As energy becomes more decentralized—as close to home as solar panels on the roof—the opportunity is there for it to become more democratic too. What does energy democracy look like? It’s often tied to renewables, but it’s about a lot more than that.
The transition to renewable energy opens doors to democratization but doesn’t guarantee it, according to three academics at Arizona State University (ASU) who are co-editing a book titled Democratizing Energy.
In fact, they said in a recent joint interview, some investments in renewable energy have simply replicated the same centralized decision-making model as before—such as by siting a giant wind farm in a community that’s opposed to it.
“Maybe it’s good for the environment, maybe there’s some benefit there, but it doesn’t get rid of all of the structural social problems,” said Dr. Jennifer Keahey, Assistant Professor of Sociology in the ASU School of Social Behavioral Sciences.
The three scholars approach the subject from different academic disciplines but share the view that energy is central to society and human development.
“Unless you’ve got a better energy system, you’re not going to have a better social system,” explained Dr. Majia Nadesan, Professor of Communication in the School of Social Behavioral Sciences, who is spearheading the book project.
While locally produced energy is not always the answer, she said, “people have to understand and have some decision-making power over the energy forms that are available to them.”
Local energy solutions such as microgrids are more possible now than before, thanks to technological developments in recent years—especially in wind and solar power. But structural change takes time, and sometimes renewable energy projects end up mirroring traditional energy delivery systems, noted Dr. Martin Pasqualetti, Professor of Geography in the School of Geographical Sciences and Urban Planning.
Take the case of utility-scale solar power. “You’ve got the most ubiquitous resource there is, it’s everywhere on the planet, yet we’re doing these big, massive centralized energy developments, which makes absolutely no sense,” Pasqualetti said. “Solar is already distributed,” he added, “so you don’t have to have those power lines.”
Democratizing Energy, which is under contract with the publisher Elsevier and is expected to come out in late 2021 or early 2022, will compile papers by several dozen researchers from around the world. The collection is being organized around three broad subjects: imagining energy democracy, transitioning to energy democracy, and energy democracy insecurities and risks.
Imagining the Future
Being able to envision what energy democratization could look like is an important starting point, according to the ASU team. “What you imagine is obviously going to shape your trajectory forward,” Nadesan said.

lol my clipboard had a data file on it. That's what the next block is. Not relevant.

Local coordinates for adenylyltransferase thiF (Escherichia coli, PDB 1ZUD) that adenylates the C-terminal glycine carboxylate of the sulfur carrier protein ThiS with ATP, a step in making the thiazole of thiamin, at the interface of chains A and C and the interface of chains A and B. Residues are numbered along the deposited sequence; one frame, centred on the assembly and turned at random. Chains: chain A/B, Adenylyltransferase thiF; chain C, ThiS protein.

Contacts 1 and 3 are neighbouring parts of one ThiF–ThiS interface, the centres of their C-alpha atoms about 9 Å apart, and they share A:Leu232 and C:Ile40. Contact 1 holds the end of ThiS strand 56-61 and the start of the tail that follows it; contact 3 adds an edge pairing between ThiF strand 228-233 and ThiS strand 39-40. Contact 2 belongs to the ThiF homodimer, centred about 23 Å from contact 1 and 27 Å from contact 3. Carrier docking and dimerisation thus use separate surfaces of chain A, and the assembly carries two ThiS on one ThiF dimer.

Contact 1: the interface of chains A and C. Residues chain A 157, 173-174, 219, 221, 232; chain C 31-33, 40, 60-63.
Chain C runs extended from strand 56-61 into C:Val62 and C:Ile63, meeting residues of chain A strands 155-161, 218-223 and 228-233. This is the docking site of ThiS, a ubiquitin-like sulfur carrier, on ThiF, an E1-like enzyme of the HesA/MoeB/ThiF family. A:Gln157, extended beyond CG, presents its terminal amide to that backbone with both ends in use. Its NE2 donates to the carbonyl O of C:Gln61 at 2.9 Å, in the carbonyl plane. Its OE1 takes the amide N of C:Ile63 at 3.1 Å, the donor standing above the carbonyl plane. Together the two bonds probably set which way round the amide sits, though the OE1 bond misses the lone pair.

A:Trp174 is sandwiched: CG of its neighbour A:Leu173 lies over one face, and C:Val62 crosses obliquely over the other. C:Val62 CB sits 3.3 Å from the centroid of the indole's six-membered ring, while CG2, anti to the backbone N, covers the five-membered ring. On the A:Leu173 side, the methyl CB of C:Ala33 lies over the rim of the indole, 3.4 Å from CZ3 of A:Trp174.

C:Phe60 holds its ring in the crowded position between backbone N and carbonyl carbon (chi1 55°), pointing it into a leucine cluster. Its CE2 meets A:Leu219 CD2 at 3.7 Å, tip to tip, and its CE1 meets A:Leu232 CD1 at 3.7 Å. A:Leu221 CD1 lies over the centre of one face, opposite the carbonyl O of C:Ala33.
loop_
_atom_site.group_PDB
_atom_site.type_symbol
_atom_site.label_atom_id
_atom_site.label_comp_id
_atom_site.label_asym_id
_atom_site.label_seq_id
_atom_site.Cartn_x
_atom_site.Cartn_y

That means rethinking the scope of possibilities for the energy future, along the entire “lifespan” of energy production and distribution. One supply chain issue: how to make renewable energy technologies less dependent on rare earth elements, which are largely controlled by China.
Another aspect has to do with making technology simpler and more affordable, Keahey said. She talked about visiting a remote village in northern Ghana several years ago, where a grassroots nongovernmental organization had worked with local residents to install some solar panels mounted on poles. It was one of the few places in the area where people had regular access to electricity, and the design and materials were basic enough that members of the community could maintain the system themselves.
While renewables are driving much of the public discourse around energy democracy, it’s also important to look at how conventional energy can become more democratic, Keahey said. This might include making energy more accessible in communities directly affected by fossil fuel developments and ensuring that local residents have a say in decisions.
Consultation must be a critical part of all energy projects, Pasqualetti said. “You can think you have everything all buttoned up from a technical standpoint, but the social side of things can slow you down or even stop you in your tracks, especially in a democracy like ours,” he said. “The fact of the matter is, you’ve got to involve people.”
That process isn’t always easy. “Pluralism assumes that there are going to be multiple stakeholders with multiple interests,” Nadesan said. “How do you create structures that allow people to voice their concerns and resolve them in relatively equitable ways?”
Keahey, for her part, thinks that something resembling the fair trade model could someday be applied to energy and help to reduce inequality. Fair trade, which started in the coffee sector but has since expanded to some other commodities, establishes regulated systems for buying and selling, with products commanding a premium price if they meet certain standards. Different sets of standards apply depending on the size of the operation.
“There is room to develop national and regional trade networks through the buying and selling of energy in a fair, sustainable way,” she said.
The transition to renewable energy, however gradual and imperfect, does open up new opportunities for thinking about energy in more democratic terms than in the past, Pasqualetti believes. In parts of the Midwestern United States, he said, wind power is helping to save family farms, in some cases providing more income than the crops they grow. Not all farmers want wind turbines on their property, but some do—and energy investors and developers need to take that into account.
“Instead of just putting wind turbines wherever the wind is blowing a lot,” he said, “put it where people actually want it.”